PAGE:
What is it?
Individualising instruction involves providing different tasks for each learner and support at the individual level. It is based on the idea that all learners are different and have different needs, and that therefore a personally tailored approach - particularly in terms of the tasks and activities that students undertake and the pace at which they make progress through the curriculum - will be more effective. Various models of individualised instruction have been tried over the years in education, particularly in subjects like mathematics where students can have individual sets of activities which they complete, often largely independently. More recently, digital technologies have been employed to facilitate individual activities and feedback.
How effective is it?
Individualised instruction has a positive effect, on average, for learners. However, the average impact tends to be low, and in some studies is negative, appearing to delay progress by one or two months.
In classroom-based approaches it appears that the role of the teacher may become more managerial, with the increased requirements for organising and monitoring learning activities leaving less time for high quality pedagogical interaction. Because of this, individualised instruction may be better used as an occasional supplement to usual class teaching, rather than a standard replacement.
Empirical research about individualised instruction as a teaching and learning intervention in Australian schools remains limited, and the few Australian-based studies on individualised instruction also tend to focus on either ‘gifted’ or ‘struggling’ students.
The available Australian research suggests that it is not the most effective or practical intervention and shows that teachers face practical difficulties employing this intervention, such as curriculum restrictions and significant increases in their workload.
How secure is the evidence?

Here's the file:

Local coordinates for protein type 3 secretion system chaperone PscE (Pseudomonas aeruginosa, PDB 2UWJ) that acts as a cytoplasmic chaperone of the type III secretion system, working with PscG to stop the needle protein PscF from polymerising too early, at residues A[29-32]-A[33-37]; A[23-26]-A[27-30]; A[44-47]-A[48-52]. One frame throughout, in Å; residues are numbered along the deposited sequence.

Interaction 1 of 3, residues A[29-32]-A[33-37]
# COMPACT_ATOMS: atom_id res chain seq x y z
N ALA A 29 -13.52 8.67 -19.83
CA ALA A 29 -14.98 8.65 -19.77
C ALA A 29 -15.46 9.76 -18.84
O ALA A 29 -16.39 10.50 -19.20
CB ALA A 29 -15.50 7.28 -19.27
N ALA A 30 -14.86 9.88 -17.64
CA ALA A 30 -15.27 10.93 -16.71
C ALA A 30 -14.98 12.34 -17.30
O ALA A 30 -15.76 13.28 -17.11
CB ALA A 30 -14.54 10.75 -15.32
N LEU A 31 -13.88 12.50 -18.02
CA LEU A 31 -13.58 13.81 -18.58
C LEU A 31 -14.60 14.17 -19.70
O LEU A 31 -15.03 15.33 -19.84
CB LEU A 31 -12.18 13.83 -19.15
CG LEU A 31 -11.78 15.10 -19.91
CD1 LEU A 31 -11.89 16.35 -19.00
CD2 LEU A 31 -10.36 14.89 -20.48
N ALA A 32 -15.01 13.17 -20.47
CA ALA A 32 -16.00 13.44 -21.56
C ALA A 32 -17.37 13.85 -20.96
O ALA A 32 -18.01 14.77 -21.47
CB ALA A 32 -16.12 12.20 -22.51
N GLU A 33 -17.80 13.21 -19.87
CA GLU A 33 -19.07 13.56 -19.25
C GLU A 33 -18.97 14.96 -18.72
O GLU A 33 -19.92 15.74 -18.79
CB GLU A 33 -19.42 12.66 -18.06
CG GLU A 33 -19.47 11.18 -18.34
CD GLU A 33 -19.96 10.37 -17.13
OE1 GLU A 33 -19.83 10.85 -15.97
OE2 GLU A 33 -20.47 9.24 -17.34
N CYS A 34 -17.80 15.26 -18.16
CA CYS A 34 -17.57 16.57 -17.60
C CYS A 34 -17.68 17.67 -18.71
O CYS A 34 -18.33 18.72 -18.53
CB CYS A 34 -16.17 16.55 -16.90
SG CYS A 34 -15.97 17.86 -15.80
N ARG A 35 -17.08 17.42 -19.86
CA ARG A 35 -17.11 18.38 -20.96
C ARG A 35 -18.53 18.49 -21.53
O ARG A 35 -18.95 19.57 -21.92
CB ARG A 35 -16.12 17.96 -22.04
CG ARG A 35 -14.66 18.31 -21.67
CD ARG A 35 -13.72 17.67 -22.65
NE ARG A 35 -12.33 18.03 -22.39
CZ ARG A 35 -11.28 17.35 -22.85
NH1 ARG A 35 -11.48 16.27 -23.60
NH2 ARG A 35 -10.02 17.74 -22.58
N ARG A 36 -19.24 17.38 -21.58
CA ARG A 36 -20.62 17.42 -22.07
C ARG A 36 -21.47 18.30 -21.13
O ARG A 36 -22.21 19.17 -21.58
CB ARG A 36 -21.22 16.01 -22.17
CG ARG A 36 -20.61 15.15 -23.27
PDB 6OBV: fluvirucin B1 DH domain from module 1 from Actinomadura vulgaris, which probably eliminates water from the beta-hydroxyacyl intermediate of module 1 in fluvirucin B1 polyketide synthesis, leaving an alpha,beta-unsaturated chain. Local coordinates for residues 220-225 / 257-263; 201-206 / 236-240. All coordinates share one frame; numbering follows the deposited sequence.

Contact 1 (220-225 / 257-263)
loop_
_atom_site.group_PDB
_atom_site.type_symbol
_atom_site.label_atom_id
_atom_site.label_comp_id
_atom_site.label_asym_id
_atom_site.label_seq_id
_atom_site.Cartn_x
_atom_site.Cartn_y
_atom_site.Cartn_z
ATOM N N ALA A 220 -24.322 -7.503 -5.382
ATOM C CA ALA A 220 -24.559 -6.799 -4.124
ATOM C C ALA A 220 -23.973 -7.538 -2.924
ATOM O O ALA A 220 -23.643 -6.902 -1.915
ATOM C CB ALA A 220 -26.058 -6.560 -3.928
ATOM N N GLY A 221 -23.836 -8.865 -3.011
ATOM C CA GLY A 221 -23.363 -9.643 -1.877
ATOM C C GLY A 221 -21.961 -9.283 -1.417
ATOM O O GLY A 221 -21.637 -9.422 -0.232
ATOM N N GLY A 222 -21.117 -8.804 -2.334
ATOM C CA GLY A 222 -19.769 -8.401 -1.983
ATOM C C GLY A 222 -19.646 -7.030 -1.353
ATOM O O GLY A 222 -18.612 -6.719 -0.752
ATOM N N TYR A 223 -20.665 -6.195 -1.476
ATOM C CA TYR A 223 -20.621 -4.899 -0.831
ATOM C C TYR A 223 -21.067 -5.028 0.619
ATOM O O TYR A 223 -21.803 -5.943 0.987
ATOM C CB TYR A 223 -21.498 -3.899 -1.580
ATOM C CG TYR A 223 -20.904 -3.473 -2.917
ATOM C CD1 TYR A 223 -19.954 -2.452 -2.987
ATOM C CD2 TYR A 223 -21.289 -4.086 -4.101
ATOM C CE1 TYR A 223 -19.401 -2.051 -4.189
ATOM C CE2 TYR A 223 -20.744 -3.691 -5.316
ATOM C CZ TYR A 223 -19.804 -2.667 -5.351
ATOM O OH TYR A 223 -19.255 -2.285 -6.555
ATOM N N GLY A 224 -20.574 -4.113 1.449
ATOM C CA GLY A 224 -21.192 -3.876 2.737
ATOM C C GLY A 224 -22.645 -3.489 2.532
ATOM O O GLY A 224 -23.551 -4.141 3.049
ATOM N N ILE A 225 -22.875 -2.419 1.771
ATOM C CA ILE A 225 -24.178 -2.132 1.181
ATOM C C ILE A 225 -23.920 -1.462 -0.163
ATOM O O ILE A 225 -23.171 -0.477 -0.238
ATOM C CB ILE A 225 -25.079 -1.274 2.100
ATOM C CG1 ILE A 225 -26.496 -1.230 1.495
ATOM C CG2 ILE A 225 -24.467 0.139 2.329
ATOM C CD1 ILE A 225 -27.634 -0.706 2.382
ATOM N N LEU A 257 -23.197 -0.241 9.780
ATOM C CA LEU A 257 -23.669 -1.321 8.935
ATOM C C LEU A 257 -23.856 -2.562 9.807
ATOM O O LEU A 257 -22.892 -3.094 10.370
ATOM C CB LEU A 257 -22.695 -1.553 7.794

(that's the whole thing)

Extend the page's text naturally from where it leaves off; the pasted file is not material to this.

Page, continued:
There have been a number of meta-analyses which have found broadly similar effects, and support the conclusion that individualising learning for whole classes is not hugely beneficial for students’ learning.
This finding is also supported by research from other connected fields, such as computer based learning, and Bloom’s ‘mastery learning’, where students have instructions broken down into steps, receive feedback on their learning, and only move on when they have ‘mastered’ a particular step. In both fields, small group approaches appear to be more effective than individualised approaches.
The evidence is mostly drawn from secondary school studies and studies in mathematics, though there is also evidence from other curriculum subjects such as science, history and geography.
What are the costs?
The costs of implementing individualised learning is usually low, unless the approach uses technology (such as tutoring programs or integrated learning systems). Estimated outlay for increased resourcing per student is $270 per year. Overall, costs are therefore estimated as low.
What should I consider?
It is hard to identify exactly why individualised instruction is not more effective. It may be that in a classroom regrouping, learners receive more individualised instruction, but less high quality teaching time in total.
How will you ensure that there is sufficient time for direct teacher interaction with all students – individually and as a class - given the increased requirements on the teacher to organise and monitor individual activities?
It may be that individualised instruction is only effective for students who are skilled in managing their own learning (see Meta-cognition and self-regulation). What are the implications of this for your students?
Have you considered small group learning (see small group tuition) as a way to meet differing learner needs without reducing the total amount of teaching time that students receive?
Using digital technology to deliver individualised learning activities can provide learners with effective practice but learners also need direct instruction from a teacher when learning new content, or when they are not making progress.